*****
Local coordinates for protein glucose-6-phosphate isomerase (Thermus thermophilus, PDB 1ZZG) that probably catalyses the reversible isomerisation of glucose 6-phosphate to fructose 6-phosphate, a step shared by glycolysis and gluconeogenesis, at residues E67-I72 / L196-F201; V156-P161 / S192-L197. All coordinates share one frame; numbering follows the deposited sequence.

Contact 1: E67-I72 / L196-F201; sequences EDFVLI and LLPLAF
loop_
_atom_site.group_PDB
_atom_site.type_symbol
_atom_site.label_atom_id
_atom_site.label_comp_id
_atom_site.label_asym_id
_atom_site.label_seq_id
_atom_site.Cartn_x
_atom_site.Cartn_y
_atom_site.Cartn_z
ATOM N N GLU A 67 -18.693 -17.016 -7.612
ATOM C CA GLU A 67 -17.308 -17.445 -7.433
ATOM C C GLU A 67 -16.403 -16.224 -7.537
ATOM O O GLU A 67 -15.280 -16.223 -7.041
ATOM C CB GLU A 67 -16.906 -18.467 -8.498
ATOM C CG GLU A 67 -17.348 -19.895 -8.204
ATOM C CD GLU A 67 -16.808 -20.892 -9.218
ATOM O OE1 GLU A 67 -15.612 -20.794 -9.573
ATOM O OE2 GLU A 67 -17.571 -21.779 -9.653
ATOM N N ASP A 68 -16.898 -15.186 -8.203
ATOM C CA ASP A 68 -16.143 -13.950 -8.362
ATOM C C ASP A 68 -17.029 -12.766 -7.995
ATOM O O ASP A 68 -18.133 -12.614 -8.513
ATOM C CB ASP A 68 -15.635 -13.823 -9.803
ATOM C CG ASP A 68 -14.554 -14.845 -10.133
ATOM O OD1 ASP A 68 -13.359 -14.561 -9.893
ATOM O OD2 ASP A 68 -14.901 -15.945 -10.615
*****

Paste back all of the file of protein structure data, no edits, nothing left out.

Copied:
Local coordinates for protein glucose-6-phosphate isomerase (Thermus thermophilus, PDB 1ZZG) that probably catalyses the reversible isomerisation of glucose 6-phosphate to fructose 6-phosphate, a step shared by glycolysis and gluconeogenesis, at residues E67-I72 / L196-F201; V156-P161 / S192-L197. All coordinates share one frame; numbering follows the deposited sequence.

Contact 1: E67-I72 / L196-F201; sequences EDFVLI and LLPLAF
loop_
_atom_site.group_PDB
_atom_site.type_symbol
_atom_site.label_atom_id
_atom_site.label_comp_id
_atom_site.label_asym_id
_atom_site.label_seq_id
_atom_site.Cartn_x
_atom_site.Cartn_y
_atom_site.Cartn_z
ATOM N N GLU A 67 -18.693 -17.016 -7.612
ATOM C CA GLU A 67 -17.308 -17.445 -7.433
ATOM C C GLU A 67 -16.403 -16.224 -7.537
ATOM O O GLU A 67 -15.280 -16.223 -7.041
ATOM C CB GLU A 67 -16.906 -18.467 -8.498
ATOM C CG GLU A 67 -17.348 -19.895 -8.204
ATOM C CD GLU A 67 -16.808 -20.892 -9.218
ATOM O OE1 GLU A 67 -15.612 -20.794 -9.573
ATOM O OE2 GLU A 67 -17.571 -21.779 -9.653
ATOM N N ASP A 68 -16.898 -15.186 -8.203
ATOM C CA ASP A 68 -16.143 -13.950 -8.362
ATOM C C ASP A 68 -17.029 -12.766 -7.995
ATOM O O ASP A 68 -18.133 -12.614 -8.513
ATOM C CB ASP A 68 -15.635 -13.823 -9.803
ATOM C CG ASP A 68 -14.554 -14.845 -10.133
ATOM O OD1 ASP A 68 -13.359 -14.561 -9.893
ATOM O OD2 ASP A 68 -14.901 -15.945 -10.615